In-Flight Emergencies - What You Need To Know
(Updated August 2, 2005)
In light of today's Air France accident this article is a must read.
Air travel is one of the safest modes of
transportation out there. Believe it or not, your odds of being in a
fatal airplane accident are one in nine million. Still, this is no
reason to take in-flight safety lightly. It is important to consider the unthinkable
question, "What would I do if I were in an airplane accident?"
My 12 years as a flight attendant have prepared me for
the worst. In training, I experienced what it was like to be in a
dark, smoke-filled cabin, and I can tell you first hand - it is very
scary. Flight attendants are trained to get you out, but what if a
flight attendant couldn't help you? Would you be able to get out on
Whether you are a very frequent flier, or just an
occasional flier, you need to take responsibility for your own
safety. One of the most important things you can do as a passenger
is to make time to familiarize yourself with the aircraft. That
includes taking the time to read the safety instruction card in the
seat pocket in front of you, and paying attention to the flight
attendants during the safety demonstration.
Taking responsibility for your own safety is vital. If
you should find yourself in an emergency situation without a crew
member to assist you, your survival may come down to knowing the
very details that were shown in the safety demo and the safety
instruction card. Eighty percent of accidents occur during take-off
or landing - the most critical phases of the flight - so get
acquainted with your aircraft configuration as soon as you get on
Take into consideration that every airplane is
different. For example, if you fly a 757-200 on American Airlines,
that doesn't necessarily mean that all 757-200's have the same cabin
configurations. A United Airlines 757-200 may have fewer seats, and
thus, the emergency exits would be located in different rows.
If you ever found yourself in a dark, smoke-filled
cabin, would you be able to find your way out before toxic smoke and
fumes overcame you? This has happened to very experienced fliers in
the past, with fatal results. What you know can help increase your
chances of survival:
These guidelines shouldn't scare you - they should
empower you to feel safer by knowing what to think about each time
you board an aircraft. The more you familiarize yourself with the
airplane you are flying on, the better your chances are for survival
should the unthinkable happen to you.
- When you get to your assigned seat, locate your
closest exits. Visually go through where your seat is in
relation to the closest exits. Are the exits in front of or behind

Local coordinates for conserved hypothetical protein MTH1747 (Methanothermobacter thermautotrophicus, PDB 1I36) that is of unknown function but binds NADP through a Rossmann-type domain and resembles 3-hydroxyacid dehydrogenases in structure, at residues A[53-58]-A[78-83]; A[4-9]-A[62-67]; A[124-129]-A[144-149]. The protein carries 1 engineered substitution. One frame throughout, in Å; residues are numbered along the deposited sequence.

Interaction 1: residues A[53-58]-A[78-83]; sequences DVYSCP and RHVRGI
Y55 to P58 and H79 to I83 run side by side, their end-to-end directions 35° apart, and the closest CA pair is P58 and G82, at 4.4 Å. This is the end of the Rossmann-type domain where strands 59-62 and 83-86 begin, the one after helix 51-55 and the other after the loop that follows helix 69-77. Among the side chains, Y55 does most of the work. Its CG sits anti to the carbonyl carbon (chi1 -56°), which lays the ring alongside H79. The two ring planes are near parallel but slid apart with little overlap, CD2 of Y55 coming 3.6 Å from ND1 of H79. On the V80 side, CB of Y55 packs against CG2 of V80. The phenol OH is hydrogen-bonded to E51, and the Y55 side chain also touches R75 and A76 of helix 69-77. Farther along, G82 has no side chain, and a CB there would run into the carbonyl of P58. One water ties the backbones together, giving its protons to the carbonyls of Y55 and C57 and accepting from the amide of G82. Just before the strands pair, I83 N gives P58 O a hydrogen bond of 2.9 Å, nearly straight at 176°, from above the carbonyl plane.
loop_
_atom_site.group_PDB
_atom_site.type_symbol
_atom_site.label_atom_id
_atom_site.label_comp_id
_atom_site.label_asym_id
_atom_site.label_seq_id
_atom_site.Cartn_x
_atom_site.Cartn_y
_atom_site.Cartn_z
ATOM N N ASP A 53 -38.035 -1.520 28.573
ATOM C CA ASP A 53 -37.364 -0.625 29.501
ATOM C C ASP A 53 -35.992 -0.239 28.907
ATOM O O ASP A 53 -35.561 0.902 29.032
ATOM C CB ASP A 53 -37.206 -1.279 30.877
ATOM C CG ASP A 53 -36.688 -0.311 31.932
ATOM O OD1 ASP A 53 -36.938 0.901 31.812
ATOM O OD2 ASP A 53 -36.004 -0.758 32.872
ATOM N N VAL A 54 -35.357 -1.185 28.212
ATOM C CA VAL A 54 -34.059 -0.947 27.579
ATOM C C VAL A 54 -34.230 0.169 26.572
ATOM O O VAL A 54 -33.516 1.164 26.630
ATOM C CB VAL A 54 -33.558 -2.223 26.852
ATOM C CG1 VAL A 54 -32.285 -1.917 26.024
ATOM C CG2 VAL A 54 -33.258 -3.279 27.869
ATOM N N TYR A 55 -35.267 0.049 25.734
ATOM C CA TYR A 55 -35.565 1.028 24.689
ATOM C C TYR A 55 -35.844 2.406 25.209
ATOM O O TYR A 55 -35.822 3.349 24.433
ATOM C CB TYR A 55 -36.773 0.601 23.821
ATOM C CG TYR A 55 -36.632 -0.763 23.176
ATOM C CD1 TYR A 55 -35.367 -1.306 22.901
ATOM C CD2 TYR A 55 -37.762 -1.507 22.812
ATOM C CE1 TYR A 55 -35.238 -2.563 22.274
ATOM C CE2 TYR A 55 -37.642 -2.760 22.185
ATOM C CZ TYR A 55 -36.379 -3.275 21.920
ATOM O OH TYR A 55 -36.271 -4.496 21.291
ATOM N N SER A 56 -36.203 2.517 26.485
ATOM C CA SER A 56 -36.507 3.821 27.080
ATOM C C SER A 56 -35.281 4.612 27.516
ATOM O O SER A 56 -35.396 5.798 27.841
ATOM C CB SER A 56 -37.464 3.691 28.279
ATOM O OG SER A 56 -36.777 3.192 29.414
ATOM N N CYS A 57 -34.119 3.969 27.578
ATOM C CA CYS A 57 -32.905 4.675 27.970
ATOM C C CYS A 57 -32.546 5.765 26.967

your seat? What exit are you closest to, and how far are you from
your secondary exit? How many seat rows are you from your closest
and secondary exit? Mentally count the number of seatbacks to each
exit. Why? If you cannot see due to a smoke-filled cabin, you will
need to feel your way out. Knowing the number of seatbacks to the
exit can save your life. Make a mental note of all these exit
- Look at your safety instruction card and see how
each exit operates. Are the exit doors equipped with slides,
hatches, or tailcone exits? The safety instruction card will provide
details about their operation. Remember, not all doors open
outwards. Some have open inward, upward, or downward into the
fuselage. Some exit handles pull up, down, or rotate left to right.
To operate one of these doors in complete darkness, it is important
to know which way the door handle rotates.
- Understand how over-the-wing exits work.
These exits weigh between 38-70 pounds, depending on the type of
aircraft, and can be tricky to operate. Over-the-wing exits detach
from the aircraft and have to be thrown out onto the wing. The
evacuation path is off the wing. If one of thess exits is used, it
is very important to know what direction off the wing you will use.
This varies upon the circumstances. In a land evacuation, you should
evacuate off the trailing edge of the wing, meaning sliding down the
flaps towards the back of the aircraft. In a water situation, you
should evacuate off the leading edge of the wing towards the front
of the aircraft.
- Try to wear clothing that covers your body, such
as slacks and long skirts. Your goal should be to cover as much
skin as possible. The less you expose, the less likely you are to
get burns or cuts. Wear clothing that is made of natural fibers,
such as cotton and wool. Try to avoid man-made synthetic fiber
clothing as it tends to catch fire more readily than do natural
AFA-Association of Flight
FAA Safer Skies
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